Fraunces Tavern is justly famous (it’s at 54 Pearl St, New York, and the phone is 212 968-1776) but I had never visited. Even though I view Wikipedia with suspicion, this seems both detailed and accurate. But I wasn’t visiting there this past Saturday afternoon to see where George and company bid each other farewell over dinner. I confess that my idea of history is being in Louis and Lucille Armstrong’s turquoise kitchen in their house in Corona.
I was there because the trombonist / singer / composer Emily Asher has had a regular jazz brunch on Saturdays (1-4) and I had heard very good things about it, so I made my way down there to enjoy Emily, guitarist James Chirillo, string bassist / singer Sean Cronin, and a special guest.
I approached the first two sets as a civilian, drinking coffee (brought to me by a very sweet young waitperson), watching the ebb and flow of families, and digging the music. Before I talk about the music, though, a digression. I have a notebook when I go to any music, to write down information — song titles and the like — because I can’t always rely on my memory when I get home. And I am a born eavesdropper and collector of things sweet and strange.
Here are a few samples.
While Emily’s Garden Party trio was playing, a large group of children was dancing in the adjacent room. They were too young to know the Balboa, but they were having a fine time.
A man in his twenties looked at the band and said happily to his companion, “Oh, a little trombone action!” which was a good critical soundbite.
To my left sat a grandfatherly-looking man with what might have been a captain’s hat, surrounded by four or five pre-teenagers who might have not been his blood relations. They were having a fine time, and he was talking with them about different subjects and eliciting their responses (as opposed to a monologue). One subject was flags of the world, which I confess did not catch my attention. But the subject that did was his grass-roots explanation of economics, which caught me because it had the enticing word CUPCAKES prominently featured. Compressed, his explanation went something like this. “Everyone here likes cupcakes, and you can bake some and sell them for money and you hope to make a profit, and if they’re good cupcakes, then people are happy. If you have a library, you don’t make any money, but the people who read the books get smarter and the whole society improves.” I’m not sure that any of his acolytes were willing to give up the idea of cupcakes, but he was a sly and I hope effective economist.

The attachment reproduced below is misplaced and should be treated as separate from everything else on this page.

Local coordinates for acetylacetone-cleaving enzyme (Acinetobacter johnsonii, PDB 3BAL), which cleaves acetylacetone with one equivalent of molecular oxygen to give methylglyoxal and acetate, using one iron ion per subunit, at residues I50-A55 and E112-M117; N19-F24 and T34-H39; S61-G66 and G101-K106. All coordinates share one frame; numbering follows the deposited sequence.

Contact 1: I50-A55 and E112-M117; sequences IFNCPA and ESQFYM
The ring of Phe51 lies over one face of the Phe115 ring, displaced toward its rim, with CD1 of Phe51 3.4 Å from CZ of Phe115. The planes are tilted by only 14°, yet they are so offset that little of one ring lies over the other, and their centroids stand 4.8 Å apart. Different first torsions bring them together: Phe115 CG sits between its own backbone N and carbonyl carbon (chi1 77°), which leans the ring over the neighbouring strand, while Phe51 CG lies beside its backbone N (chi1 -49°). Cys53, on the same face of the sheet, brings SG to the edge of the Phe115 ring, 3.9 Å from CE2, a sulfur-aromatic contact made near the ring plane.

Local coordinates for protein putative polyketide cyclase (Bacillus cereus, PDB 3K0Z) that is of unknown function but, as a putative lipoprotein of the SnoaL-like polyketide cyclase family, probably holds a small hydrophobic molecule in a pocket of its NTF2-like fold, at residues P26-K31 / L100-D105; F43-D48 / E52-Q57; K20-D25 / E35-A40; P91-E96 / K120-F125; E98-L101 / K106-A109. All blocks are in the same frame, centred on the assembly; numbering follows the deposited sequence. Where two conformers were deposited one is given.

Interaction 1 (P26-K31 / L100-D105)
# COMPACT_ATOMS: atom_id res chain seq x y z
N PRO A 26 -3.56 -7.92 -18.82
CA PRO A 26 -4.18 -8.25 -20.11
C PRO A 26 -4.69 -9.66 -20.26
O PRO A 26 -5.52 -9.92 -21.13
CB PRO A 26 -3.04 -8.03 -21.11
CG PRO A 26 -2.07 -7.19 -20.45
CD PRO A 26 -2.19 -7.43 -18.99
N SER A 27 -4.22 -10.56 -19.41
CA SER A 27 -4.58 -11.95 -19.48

Back to the music. It was tender, then it swung like mad. STARS FELL ON ALABAMA, I’M COMIN’ VIRGINIA, and LOOK FOR THE SILVER LINING were dear and sweet. Emily sang most fetchingly on VIRGINIA and SILVER; there was also heat on SOMEBODY STOLE MY GAL, SOME OF THESE DAYS, and a half-dozen others. James Chirillo, the prince of swing, created a surrealistic masterpiece of a solo on THERE’LL BE SOME CHANGES MADE that would have pleased Stuart Davis or Magritte; Sean Cronin swung both with and without the bow, slapped the bass in the best Al Morgan manner, and harmonized with Emily on WHEN YOU WORE A TULIP. And — something new – – Emily picked up an empty coffee cup and used it in the best Vic Dickenson manner to make new sounds. I was very pleased to see this manifestation of Vickensonian ardor.
By the final set, I had had enough of being a civilian and unpacked tripod and camera. (Could I disappoint JAZZ LIVES? Certainly not.) So here are four treats from that set — and you’ll notice a young fellow with a trumpet. He’s known here and abroad as Bjorn Ingelstam; he played wonderfully when I first met him, and he’s even better now. (And April 1 is his birthday. Happiness to the Youngblood!)
BLUE TURNING GRAY OVER YOU:
NOBODY’S SWEETHEART NOW:
I WANT A LITTLE GIRL:
I know where I’ll be on some Saturdays to come. You may notice that there is a hum of conversation, and I’ve often complained about this. But the conversations I heard and overheard at Fraunces Tavern were sweetly reassuring, and I’d prefer them to the contemporary zombie glaze at the smartphone that I see too often. (I am not alone in wincing at couples who go out for a meal and sit in silence, engrossed in their phones.)
George Washington never slept here: he would have been too busy putting ancient money in the tip jar. Or he would have been looking to see if there were any cupcakes on the menu or if they were simply theoretical ones.
May your happiness increase!